Recently, an Australian journalist for the World Press Institute asked if we would be willing to do an interview about our IVF/RPL experiences.
She came across our family photos (below) and would like to feature an article with a few of them along with the interview. We happily said yes, anytime we can help others we are in. Plus, I secretly always wanted to be a journalist so I have to help another one out!
Here are the questions & answers, along with the photos we chose to have in it.
Questions for Angela
- What name would you like to use in the story (for example – just “Angela” or both your first and second name – this is totally up to you) Angela is good.
- How old are you? I am 33, will be 34 in November of 2016.
- Is it OK if we say you live in Florida in the US? Yes 😊
- What is your partner’s name? How long have you been with him/been married? Shane & I are 16 years in the making now; we met in 2000. It was my senior year and his junior year of high school. It was pretty much love at first sight (sounds cliche, but its true). We were engaged in 2006, & married by August of 2007.
- Did you always want kids? Yes, I did! I wasnt exactly sure how old I wanted to be when we did though. I was 25 when we married, and he was 24. Shane always wanted kids too, but said he wanted to wait about 5 years to have them. We never thought we would have to actually “try,” we thought it would just happen when we were ready one night!
- When did your journey to have a baby start? How old were you at the time? We stopped being careful about a year into our marriage, so I was close to 27.
- When did you realise it might be harder than you thought? I think we both thought something was odd pretty soon after we stopped being careful that first year.
- What made you decide to try IVF? After a few years of trying on our own, tracking ovulation, charting my body temperature, testing for ferns on my saliva, taking all sorts of herbs & superfoods, we realized it wasnt going to happen naturally for us.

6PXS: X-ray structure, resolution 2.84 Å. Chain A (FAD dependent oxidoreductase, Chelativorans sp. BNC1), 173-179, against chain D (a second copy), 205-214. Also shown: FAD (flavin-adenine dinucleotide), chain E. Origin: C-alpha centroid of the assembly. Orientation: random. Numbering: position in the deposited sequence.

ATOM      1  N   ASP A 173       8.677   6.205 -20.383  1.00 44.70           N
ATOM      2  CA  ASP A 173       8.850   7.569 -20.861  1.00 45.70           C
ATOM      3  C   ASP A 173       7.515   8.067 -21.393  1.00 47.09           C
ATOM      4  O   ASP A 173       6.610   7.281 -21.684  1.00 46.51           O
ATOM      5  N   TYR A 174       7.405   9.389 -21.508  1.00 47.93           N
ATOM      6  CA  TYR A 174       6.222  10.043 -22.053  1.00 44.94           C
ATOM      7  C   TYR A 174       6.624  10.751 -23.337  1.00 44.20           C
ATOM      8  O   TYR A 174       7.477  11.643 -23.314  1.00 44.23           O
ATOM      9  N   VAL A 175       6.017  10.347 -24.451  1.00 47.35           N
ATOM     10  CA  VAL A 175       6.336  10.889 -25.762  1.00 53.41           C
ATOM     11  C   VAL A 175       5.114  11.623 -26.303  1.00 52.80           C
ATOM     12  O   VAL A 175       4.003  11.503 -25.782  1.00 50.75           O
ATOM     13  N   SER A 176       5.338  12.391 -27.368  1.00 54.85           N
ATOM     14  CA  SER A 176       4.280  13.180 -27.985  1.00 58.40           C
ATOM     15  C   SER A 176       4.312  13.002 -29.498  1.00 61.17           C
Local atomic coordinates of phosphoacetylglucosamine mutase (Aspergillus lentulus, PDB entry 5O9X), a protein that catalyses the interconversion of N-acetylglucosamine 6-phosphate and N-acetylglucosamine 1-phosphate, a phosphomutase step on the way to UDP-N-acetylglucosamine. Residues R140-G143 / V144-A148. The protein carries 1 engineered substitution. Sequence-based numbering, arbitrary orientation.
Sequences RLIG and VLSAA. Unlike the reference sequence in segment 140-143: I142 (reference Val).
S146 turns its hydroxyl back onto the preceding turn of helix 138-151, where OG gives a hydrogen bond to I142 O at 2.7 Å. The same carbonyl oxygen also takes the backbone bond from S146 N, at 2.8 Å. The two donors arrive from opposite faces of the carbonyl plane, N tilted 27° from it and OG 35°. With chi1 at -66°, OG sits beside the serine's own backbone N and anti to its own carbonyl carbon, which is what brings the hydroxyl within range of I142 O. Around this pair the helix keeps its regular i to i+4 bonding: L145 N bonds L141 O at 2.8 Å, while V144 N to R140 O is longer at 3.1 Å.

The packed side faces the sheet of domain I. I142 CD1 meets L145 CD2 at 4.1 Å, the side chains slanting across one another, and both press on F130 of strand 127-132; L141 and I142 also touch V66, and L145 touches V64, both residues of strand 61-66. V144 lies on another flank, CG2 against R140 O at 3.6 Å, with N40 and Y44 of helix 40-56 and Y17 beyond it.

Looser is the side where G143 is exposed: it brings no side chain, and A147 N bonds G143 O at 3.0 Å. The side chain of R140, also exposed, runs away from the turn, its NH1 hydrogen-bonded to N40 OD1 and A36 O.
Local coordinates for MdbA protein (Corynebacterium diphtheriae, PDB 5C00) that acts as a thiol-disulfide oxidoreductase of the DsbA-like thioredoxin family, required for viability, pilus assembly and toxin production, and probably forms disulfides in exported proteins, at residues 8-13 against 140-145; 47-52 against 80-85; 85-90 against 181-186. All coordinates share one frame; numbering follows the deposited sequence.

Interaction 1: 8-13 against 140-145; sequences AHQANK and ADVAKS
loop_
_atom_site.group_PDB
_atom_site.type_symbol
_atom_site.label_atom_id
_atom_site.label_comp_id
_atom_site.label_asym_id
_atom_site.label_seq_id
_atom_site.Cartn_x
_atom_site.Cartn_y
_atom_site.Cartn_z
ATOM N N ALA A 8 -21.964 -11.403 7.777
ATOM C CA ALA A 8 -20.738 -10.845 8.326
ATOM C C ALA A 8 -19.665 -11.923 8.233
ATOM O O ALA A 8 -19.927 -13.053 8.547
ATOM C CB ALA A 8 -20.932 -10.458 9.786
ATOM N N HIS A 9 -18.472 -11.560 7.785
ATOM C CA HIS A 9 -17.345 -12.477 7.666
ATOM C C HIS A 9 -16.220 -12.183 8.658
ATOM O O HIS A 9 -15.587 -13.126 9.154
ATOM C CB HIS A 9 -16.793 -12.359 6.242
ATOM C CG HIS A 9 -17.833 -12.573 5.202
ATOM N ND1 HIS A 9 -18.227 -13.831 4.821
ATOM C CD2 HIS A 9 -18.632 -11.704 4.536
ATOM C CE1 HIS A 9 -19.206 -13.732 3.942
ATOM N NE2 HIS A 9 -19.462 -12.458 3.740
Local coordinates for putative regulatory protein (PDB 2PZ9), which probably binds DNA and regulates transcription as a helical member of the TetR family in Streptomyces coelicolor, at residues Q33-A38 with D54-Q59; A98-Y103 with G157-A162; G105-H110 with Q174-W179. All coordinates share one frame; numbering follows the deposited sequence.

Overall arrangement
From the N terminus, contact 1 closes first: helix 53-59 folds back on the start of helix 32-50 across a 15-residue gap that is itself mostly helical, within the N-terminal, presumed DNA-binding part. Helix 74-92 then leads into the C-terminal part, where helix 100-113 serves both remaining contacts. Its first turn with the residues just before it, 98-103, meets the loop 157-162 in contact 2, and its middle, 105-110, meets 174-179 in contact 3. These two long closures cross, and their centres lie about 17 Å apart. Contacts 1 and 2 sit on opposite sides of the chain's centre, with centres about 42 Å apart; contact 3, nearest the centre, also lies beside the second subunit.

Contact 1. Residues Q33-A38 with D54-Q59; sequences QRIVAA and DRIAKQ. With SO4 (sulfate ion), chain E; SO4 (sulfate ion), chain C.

- How did that process unfold? My OB referred us to a fertility specialist, or Reproductive Endocrinologist, after my husbands first sperm analysis came back showing significant male factor infertility.
- You’ve had some difficult experiences along the way. Can you tell me about those..? The road has not been easy by any means. After our diagnosis of MFI, we felt confident that our first IUI would work. When it didnt, it got even more real. Then when the second one failed too, we knew IVF was the path we needed to pursue. I was 30 and my husband 28 at that time.
- How many pregnancies have you lost? 3 IVF pregnancies, with a total of 5 babies being lost.
- Are you still hopeful IVF might give you a baby? I do still have hope. The day I lose hope will be the day I stop treatment!
- On Facebook we discussed the idea that the story of women who fail at IVF is never told. Why do you think that is? I think the medical world wants everyone to believe its the end-all-be-all, the magic pill, that it ‘just has to work.’ If more people knew how often it didnt work on the first try, they would be a lot more cautious with their hearts. We were naive & thought it surely would produce a child right away. I also think a lot of couples choose to keep their stories quiet because of the pain and embarrassment they associate with the IVF failure, even though its not in anyway their fault.
- Why did you start your blog? I started my blog after our 3rd miscarriage. I wanted others to know they are not alone. So many nights I cried myself to sleep thinking no one understood. I knew there had to be someone out there that I could relate with, and likewise, someone who felt they could relate with me too. I immediately made the blog public, and linked it to my personal social media sites. It literally felt like a ton was lifted off of us when we finally told our story. Hiding infertility treatments are one thing, hiding miscarriages in conjuction with them is entirely another. Thankfully, the support through my blogging community and through our friends, family, & co-workers has been a lifesaver.
- If you think about the IVF industry and the ethics of that industry…is there anything you’d like to say about this (some of the other ladies I’ve interviewed have bought this up with me)? Of course, I think it would be great if more financial assistance (across the board) was available since infertility is a disease, although many do not recognize it as one. Not sure if that falls into the ethics category or not. I will say that overall we have been blessed with doctors and nurses that have have an ethical bedside manner and a listening ear.
- Is there anything else you’d like to say? No two journeys are the same. I have found comparison can be the thief of joy. When I first began treatments, I didnt rejoice in others success stories as much as I should have; instead I would wonder what was wrong with us & why were we being punished? Once I realized their success had nothing to do with me, I started really living again and not being a prisoner of IVF and pregnancy loss. That being said, each day I wake up & choose happiness!